The authors demonstrate that consumers derive utility not only from the benefits they obtain from the items they purchase but also from what they can infer about their ability to resist temptation from other items in the choice set that they did not choose. These self-signaling benefits influence consumer willingness to pay and their preferences for different types of choice sets. They have implications for pricing policies and assortment design across a variety of industries, including retailing and financial services.
The authors’ research is motivated by the vast amount of choices in the marketplace that are often a source of temptation for consumers. The current obesity epidemic and high levels of consumer debt in the run-up to the financial crisis demonstrate that such temptation is typically costly. These costs arise not only from giving in to the temptation to consume but also from mere exposure to temptation, creating psychological costs of resisting temptation. Fearful of the consequences of succumbing to temptation, consumers must expend willpower to resist it or limit their own access to tempting vice options (e.g., alcohol, cigarettes, food rich in calories or fat) by self-rationing their consumption. Thus, smokers often choose to buy cigarettes in single packs instead of cartons to limit their consumption. In addition to these costs of temptation, the study shows that temptation might also confer psychological benefits because consumers may make positive attributions about themselves when they successfully resist temptation.
The psychological costs and benefits of temptation arise from self-signaling effects of how consumers handle tempting choice options. Succumbing to temptation is a (costly) self-signal of weak willpower, whereas resisting temptation is a (beneficial) self-signal of strong willpower. In a series of five psychological experiments, the authors demonstrate that these self-signaling costs and benefits of temptation depend not only on the chosen item but also on the temptation from the other options in the choice set. For example, they show that consumers prefer to choose “virtue” options (e.g., fresh fruit) from menus that also contain more tempting “vice” options (e.g., chocolate) as long as they believe they can resist the temptation to purchase those vice options. Thus, consumers prefer assortments that offer not only their planned virtue purchases but also vice options that provide for positive self-signals as long as they are not purchased. Conversely, consumers who purchase vice products are better off choosing those from assortments that do not include more virtuous products, which provide for negative self-signals. The authors conclude the article with a discussion of theoretical implications for research on impulsive choice and self-control and on self-signaling and an outline of managerial implications for pricing and assortment strategies.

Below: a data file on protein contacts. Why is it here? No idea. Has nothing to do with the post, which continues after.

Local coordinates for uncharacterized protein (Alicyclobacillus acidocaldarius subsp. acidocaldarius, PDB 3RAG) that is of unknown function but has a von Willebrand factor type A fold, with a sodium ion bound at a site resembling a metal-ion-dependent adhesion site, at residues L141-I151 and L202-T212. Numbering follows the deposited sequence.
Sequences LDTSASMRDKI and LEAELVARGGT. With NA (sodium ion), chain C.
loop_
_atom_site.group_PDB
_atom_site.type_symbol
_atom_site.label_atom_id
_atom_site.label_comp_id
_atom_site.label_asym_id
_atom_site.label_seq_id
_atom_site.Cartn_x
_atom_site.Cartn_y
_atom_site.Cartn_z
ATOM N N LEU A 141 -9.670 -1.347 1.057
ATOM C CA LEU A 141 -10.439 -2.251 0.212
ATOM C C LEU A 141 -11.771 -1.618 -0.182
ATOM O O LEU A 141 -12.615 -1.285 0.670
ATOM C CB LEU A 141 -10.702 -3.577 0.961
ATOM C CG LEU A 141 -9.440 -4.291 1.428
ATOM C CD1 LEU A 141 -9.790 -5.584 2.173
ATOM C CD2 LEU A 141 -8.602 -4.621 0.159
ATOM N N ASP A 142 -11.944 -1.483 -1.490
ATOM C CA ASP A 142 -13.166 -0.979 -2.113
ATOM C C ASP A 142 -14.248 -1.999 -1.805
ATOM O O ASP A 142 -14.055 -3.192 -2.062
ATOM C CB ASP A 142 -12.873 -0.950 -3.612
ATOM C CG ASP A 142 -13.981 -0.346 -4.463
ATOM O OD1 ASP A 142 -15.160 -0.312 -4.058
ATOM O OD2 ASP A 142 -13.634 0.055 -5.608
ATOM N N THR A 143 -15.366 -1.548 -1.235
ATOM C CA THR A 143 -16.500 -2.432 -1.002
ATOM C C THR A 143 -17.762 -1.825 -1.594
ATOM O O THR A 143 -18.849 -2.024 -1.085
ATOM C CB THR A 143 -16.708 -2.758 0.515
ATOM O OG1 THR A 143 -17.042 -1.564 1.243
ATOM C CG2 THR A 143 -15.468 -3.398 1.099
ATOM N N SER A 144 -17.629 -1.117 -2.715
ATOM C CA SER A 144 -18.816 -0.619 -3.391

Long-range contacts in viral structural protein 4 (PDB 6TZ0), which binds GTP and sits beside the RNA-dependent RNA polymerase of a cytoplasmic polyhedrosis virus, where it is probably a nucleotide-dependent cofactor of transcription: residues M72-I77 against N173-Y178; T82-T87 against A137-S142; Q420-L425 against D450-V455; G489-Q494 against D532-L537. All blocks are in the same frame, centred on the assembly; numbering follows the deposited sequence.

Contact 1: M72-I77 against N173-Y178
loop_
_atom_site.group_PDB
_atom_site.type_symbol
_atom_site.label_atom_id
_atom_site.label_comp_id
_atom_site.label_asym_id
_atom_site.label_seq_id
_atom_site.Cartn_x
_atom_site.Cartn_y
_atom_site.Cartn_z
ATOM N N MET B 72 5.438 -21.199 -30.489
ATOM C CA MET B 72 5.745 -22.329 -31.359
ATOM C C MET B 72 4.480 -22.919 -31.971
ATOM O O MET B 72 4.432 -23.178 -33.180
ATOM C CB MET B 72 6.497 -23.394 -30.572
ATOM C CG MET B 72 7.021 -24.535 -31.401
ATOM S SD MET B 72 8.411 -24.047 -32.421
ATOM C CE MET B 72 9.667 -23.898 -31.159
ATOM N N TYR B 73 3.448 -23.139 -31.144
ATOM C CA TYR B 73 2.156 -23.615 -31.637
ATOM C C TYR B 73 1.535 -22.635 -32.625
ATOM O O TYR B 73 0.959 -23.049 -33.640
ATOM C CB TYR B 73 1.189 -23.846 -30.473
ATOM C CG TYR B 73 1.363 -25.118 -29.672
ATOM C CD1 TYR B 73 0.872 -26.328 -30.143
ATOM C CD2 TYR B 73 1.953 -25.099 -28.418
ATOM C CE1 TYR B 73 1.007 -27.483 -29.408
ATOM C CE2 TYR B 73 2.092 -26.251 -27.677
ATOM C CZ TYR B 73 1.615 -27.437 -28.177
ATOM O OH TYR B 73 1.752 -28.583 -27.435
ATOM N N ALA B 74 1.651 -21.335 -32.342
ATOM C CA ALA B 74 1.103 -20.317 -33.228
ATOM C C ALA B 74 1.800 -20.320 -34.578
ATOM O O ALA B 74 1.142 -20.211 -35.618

Ravi Dhar (PhD, University of California, Berkeley) is George Rogers Clark Professor of Management and Marketing and the director of the Yale Center for Customer Insights at the Yale School of Management at Yale University. Professor Dhar also has an affiliated appointment as Professor of Psychology in the Department of Psychology at Yale University. His research awards include the William F. O’Dell Award and an honorable mention for the John A. Howard/AMA Doctoral Dissertation Award. His other research has been a finalist for the Paul Green Award and a finalist for the O’Dell award. He has written more than 40 articles and serves on the editorial boards of leading marketing journals, such as Journal of Consumer Research, Journal of Marketing, Journal of Marketing Research (area editor), and Marketing Science (area editor), among others.
Klaus Wertenbroch (PhD, MBA, University of Chicago) is Professor of Marketing at INSEAD, the international business school, and Visiting Professor of Marketing at the Wharton School, University of Pennsylvania. He is an expert in consumer decision making, strategic brand management, and pricing and directs INSEAD’s executive International Marketing Programme. He has worked with leading global client companies in financial services, retailing, and consumer goods, among others. Dr. Wertenbroch has held faculty positions at Duke and Yale Universities and was Visiting Professor at the University of California, Berkeley. A contributor to financial education initiatives (e.g., Citigroup, OECD, U.S. Treasury Department), he is currently researching policy effects on consumer behavior. Dr. Wertenbroch won the 1995 AMA dissertation award and the 2005 O'Dell award, the prestigious AMA award for long-run contributions to marketing research. He is Associate Editor for the Journal of Consumer Psychology and is on the Editorial Boards of several other leading marketing journals.
Journal of Marketing Research, Volume 49, Number 1, February 2012
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